“I don’t want to reach the end of my life and realize I’ve lived it. I wanted to live the breadth, too.” ~Diane Ackerman
I’m in the business of watching people take risks. I observe them grappling with challenges, fears, discomforts, and sometimes “firsts” in life.
As a flight attendant, I observe a lot, and sometimes I wonder if my official title should be “human observer” or “social experimenter.” It feels more accurate, or at least the part I usually enjoy the most. I think it’s passionate.
I enjoy observing and helping people through not only their living process but also their dying process.This includes everything in between. Young people aren’t the only people I care about (unfortunately, the media says only young people are the “right people”).
A few weeks ago, as I was walking to the gate at the Salt Lake City airport at the beginning of a business trip, I experienced a rather mellow exchange. An elderly woman dropped all her luggage. Her belongings included a small rolled board and a large tote bag. Her bag had her seams ripped with items she was sure she had carefully selected beforehand.
My husband, who happens to be a “human observer” from the same human observation company, was walking with me. The timing was perfect. Several items spilled as a result of her dropping her bag.
It was exactly the interaction I needed at the time.
As with any job, position, or career, given the right circumstances, it’s easy to feel “burnt out,” withered, or simply uninspired. No matter how exciting your work and life may seem to others, that is your “normal,” but it is likewise your personal responsibility to keep that flame of inspiration burning.
Similar ideas apply to what appears to be a “boring” life or a “boring” job. It could be your ultimate passion and inspiration. Either way, life and circumstances ebb and flow. Sometimes you just need to get out of your head and stop thinking about the elementary topics of your daily life.
At the time, I was pretty insensitive. I’ve been working more than usual and have had little time for reflection and self-reflection (which I need on a regular basis), let alone time at home. This interaction changed things for me in that moment and has stuck with me ever since.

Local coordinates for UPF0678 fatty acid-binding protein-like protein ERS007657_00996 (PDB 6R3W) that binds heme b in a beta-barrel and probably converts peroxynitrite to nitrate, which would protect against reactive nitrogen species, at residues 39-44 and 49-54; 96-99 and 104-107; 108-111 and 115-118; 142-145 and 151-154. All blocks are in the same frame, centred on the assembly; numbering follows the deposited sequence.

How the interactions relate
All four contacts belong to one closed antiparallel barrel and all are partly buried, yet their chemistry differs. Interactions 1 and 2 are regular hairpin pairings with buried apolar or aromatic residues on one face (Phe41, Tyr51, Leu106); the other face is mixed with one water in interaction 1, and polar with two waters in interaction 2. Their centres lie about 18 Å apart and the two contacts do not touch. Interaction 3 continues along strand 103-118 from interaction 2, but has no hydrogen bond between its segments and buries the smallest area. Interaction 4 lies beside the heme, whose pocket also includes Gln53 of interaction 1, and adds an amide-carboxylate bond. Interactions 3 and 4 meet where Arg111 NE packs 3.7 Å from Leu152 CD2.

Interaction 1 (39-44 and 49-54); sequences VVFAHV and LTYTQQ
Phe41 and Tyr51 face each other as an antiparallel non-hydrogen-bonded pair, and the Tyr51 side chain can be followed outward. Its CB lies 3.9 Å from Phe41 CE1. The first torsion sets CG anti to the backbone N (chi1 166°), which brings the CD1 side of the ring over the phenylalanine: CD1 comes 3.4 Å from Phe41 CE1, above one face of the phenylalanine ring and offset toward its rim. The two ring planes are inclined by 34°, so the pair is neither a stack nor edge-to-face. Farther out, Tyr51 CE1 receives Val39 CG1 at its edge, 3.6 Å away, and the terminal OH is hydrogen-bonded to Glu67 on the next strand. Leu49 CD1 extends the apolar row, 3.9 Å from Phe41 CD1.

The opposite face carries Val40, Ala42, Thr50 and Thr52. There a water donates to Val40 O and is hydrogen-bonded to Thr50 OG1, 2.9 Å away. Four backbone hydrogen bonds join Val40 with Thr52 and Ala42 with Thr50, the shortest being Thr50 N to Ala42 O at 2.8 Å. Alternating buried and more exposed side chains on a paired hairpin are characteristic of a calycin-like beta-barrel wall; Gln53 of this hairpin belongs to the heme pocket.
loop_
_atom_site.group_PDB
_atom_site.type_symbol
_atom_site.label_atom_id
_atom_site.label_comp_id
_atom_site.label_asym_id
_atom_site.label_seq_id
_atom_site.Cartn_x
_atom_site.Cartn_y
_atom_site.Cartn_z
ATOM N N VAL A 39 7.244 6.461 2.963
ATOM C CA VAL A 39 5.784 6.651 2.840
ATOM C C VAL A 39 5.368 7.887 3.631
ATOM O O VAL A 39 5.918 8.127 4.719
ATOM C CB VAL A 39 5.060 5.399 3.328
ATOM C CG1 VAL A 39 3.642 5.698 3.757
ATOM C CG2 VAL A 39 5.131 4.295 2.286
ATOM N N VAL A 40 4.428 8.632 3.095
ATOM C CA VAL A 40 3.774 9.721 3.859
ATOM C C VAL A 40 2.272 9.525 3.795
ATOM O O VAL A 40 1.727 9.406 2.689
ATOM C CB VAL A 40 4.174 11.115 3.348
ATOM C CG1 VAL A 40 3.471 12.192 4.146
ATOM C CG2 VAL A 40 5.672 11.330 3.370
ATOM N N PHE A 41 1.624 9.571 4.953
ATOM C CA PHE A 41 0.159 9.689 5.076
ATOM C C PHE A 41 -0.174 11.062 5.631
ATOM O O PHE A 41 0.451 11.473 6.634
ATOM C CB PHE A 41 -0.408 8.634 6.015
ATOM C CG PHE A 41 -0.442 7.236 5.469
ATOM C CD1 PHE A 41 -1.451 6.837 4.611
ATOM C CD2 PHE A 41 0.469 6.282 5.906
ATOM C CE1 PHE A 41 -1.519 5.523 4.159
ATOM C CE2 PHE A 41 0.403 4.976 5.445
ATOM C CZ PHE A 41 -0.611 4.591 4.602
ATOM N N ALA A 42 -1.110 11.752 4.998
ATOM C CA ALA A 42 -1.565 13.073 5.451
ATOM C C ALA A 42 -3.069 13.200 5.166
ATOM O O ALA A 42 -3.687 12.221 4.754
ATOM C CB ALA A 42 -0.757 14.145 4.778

It was clear she was traveling alone. Her husband started helping her with her tote bag, so I helped her pick up a dropped rollerboard load. She noticed that some of the items that had fallen out of her bag were books about French and culture. Turns out I was using spaces.
‘I’m going to Paris for a month, but this is my first trip. I’ll never forget her look, with her wrinkled, rough, detached face, her disheveled short hair, and her haphazardly put together outfit. She looked ecstatic, as if she was waiting to tell someone what adventure she was about to embark on.
As my husband worked to put some items back together, I quietly said to myself (“If you don’t put them here, they’ll fall out again”). She’s doing this—going for it. Her excitement came through to me and I couldn’t help but feel the elation in her heart.
We exchanged some extra kindnesses and helped her find her departure gate.
I wanted to be a fly on the wall (airplane “wall” or whatever) throughout her journey. I’m thinking of her now. She is conscious of the fact that she is just on her journey.
This whole exchange made me wonder, “What was it in her life that prompted this decision?” The reason she decided was, “Yeah, now is the time. I’m going for it. What do I have to lose? She doesn’t look like the typical ‘adventurer’.” I did. She wasn’t trying to be someone else.
In a modern world of young, adventurous people using Tik Tok, YouTube, and Instagram, it was refreshing to see normal, mature people just go for it. I have seen and experienced it, but I hope that someone from the younger generation who is unsure about the direction of their lives can experience it with me.
I’ve seen people who are brave and start hobbies or do things that inspire them, but I’ve also seen people who are afraid of the opposite: new things. It’s like I’m settling into the way I do things and telling myself, “Well, this is it.” This is my life now. ”
But why would you do that? It seems counterintuitive to what life should be, full of exploration and wonder. I don’t think this is a particularly new or modern concept. I don’t think it’s social media’s fault that more mature people don’t take risks or start hobbies they genuinely enjoy.
This is not to say that everyone should get on a plane and go to Paris. Traveling is not exciting for everyone. For some people, fatigue and stress probably outweigh the benefits. each independently. Perhaps your version of exploring curiosity or wonder is gardening, deciding to read more, finally getting into stand-up comedy, going out more, or that sourdough bread kit. is to delve into
You don’t have to fit into a particular theme to decide to live a life of exploration and wonder. It’s about going out (or… staying in) and doing what inspires you. It’s doing it for you, not anyone else. Other times, you need a catalyst against your will to make something happen.
I doubt that the perceived ‘negative’ that happened to our Parisian friend drove her to travel the world for the first time in a month. But I think it’s fun to explore the possibilities.
Many people may be afraid of “failure”, but what is the definition of “failure”? Does “failure” exist even if you are actively enjoying yourself and not doing it for others? There is no such thing as too much. Our lives and deaths are a constant cycle. That cycle is always in motion. you have to keep moving.
I think Paris, whom I respect, knew that. I didn’t have to have this particular conversation to know it.